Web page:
• Identify equipment and utensils
  • Disassembly/reassembly instructions as required for cleaning and inspection
  • Areas on equipment requiring special attention are identified
  • Method of cleaning, sanitizing and rinsing

Cleaned in Place Equipment (C.I.P)

  • Identify lines and/or equipment
  • CIP setup instructions
  • Method of cleaning, sanitizing and rinsing
  • Disassembly/reassembly instructions as required for cleaning and inspection

The manufacturer has a written cleaning and sanitation program for premises (production and storage areas) which specifies areas to be cleaned, method of cleaning, person responsible and the frequency of the activity. Special sanitation and housekeeping procedures required during production are specified within the document, e.g., removal of product residues during breaks.

Chemicals are used in accordance with the manufacturer's instructions and should be listed in the "Reference Listing of Accepted Construction, Packaging Materials and Non-Food Chemical Agents", published by CFIA or the manufacturer should have a "letter of no objection" from Health Canada.

Cleaning and sanitizing equipment is designed for its intended use and is properly maintained.

The sanitation program is carried out in a manner that does not contaminate food or packaging materials during or subsequent to cleaning and sanitizing, e.g., aerosols, chemical residues.

Effectiveness of the sanitation program is monitored and verified (e.g., by routine inspection of premises and equipment and/or microbiological testing) and where necessary, the program is adjusted accordingly.

Operations begin only after sanitation requirements have been met.

Rating Guide Examples
Rating I
  • N/A
Rating II
  • Incomplete sanitation program resulting in improper rinse of food contact surface and a contamination of product with concentrated cleaning material
Rating III
  • Incomplete sanitation program
  • Chemical used in sanitation program not listed in the "Reference Listing of Accepted Construction, Packaging Materials and Non-Food Chemical Agents", published by CFIA.
  • Chemical used for cleaning food contact surface not listed in the "Reference Listing of Accepted Construction, Packaging Materials and Non-Food Chemical Agents", published by CFIA
  • No written sanitation program
  • Effectiveness of the sanitation program is not monitored and verified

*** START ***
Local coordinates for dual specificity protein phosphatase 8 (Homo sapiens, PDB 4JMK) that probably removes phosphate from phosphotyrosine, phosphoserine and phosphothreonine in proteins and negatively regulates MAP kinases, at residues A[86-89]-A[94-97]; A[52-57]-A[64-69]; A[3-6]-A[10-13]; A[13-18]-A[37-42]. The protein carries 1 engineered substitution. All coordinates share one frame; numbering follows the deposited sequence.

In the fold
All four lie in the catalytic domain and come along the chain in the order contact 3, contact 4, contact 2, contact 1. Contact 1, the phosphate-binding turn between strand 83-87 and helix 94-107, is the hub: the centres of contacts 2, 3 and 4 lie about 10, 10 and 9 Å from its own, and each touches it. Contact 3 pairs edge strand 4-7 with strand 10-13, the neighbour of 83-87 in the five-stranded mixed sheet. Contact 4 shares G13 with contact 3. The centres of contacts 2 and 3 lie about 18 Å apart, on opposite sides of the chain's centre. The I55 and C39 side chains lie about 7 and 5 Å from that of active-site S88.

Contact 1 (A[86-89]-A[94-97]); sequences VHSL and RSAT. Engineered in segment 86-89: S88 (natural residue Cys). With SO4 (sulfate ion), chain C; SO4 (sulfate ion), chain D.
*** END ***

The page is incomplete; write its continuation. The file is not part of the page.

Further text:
Legal Authorities PPR 10(2) Sanitation program
16(1) Maintain sanitary conditions
(2) Follow sanitation program
(9) Label/store/use chemicals for sanitation
(12) Exposure to contamination
(14) Food Contact Surfaces
Task 1202
4.5 Sanitation (and Pest Control)
4.5.1 Sanitation
Task 4.5.1.2 Equipment Cleanliness
Task 1202 April 1, 2002
Principle The sanitation program is being followed so that the equipment and utensils are maintained in a sanitary condition that prevents contamination of food.
Assessment Criteria The manufacturer maintains the equipment, utensils and other tools in a clean and sanitary manner:
  • Food contact surfaces are maintained in a sanitary manner, free from accumulations of food particles, dust, grease, grime
  • Sanitation program as written is followed - frequency; equipment is disassembled as required; correct chemicals and concentrations are used; etc.
  • Utensils and tools are stored on conveniently located rust-resistant rack
  • Sanitation is carried out in a manner that does not contaminate food or packaging materials (remove, cover or other adequate protection)
Rating Guide Examples
Rating I
  • N/A
Rating II
  • Equipment was not completely clean after the final kill step e.g., post blanch equipment not clean on frozen product lines
  • Clean up not done as scheduled -some build up of food materials and/or foul odour
  • Incomplete rinsing after cleaning resulting in chemical contamination of product
  • Poor sanitation practices e.g. splashing of cleaning chemicals and wash up water onto operating lines or packaging material
Rating III
  • Utensils are sitting on the floor
  • Clean up not done as scheduled -light build up of food materials and no odour
  • Equipment was not completely clean for products with a final kill step
  • Pre blanch equipment was not completely clean after cleanup
Legal Authorities PPR 16(1) Maintenance of sanitary condition
(2) Sanitation Program Followed
(9) Handling and use of non food chemicals
(12) Exposure to contamination
(14) Food Contact Surfaces
Task 1203
4.5 Sanitation (and Pest Control)
4.5.1 Sanitation
Task 4.5.1.3 Premises Cleanliness
Task 1203 April 1, 2002
Principle The sanitation program is being followed so that the interior of the building and all other physical facilities are maintained in a sanitary and tidy condition that prevents contamination of food.
Assessment Criteria The manufacturer maintains the building and physical facilities in a clean and sanitary manner.
  • The premises are kept free of debris and refuse
  • Floor, wall and ceiling surfaces are maintained in a sanitary manner, free from accumulations of food particles, dust, grease, grime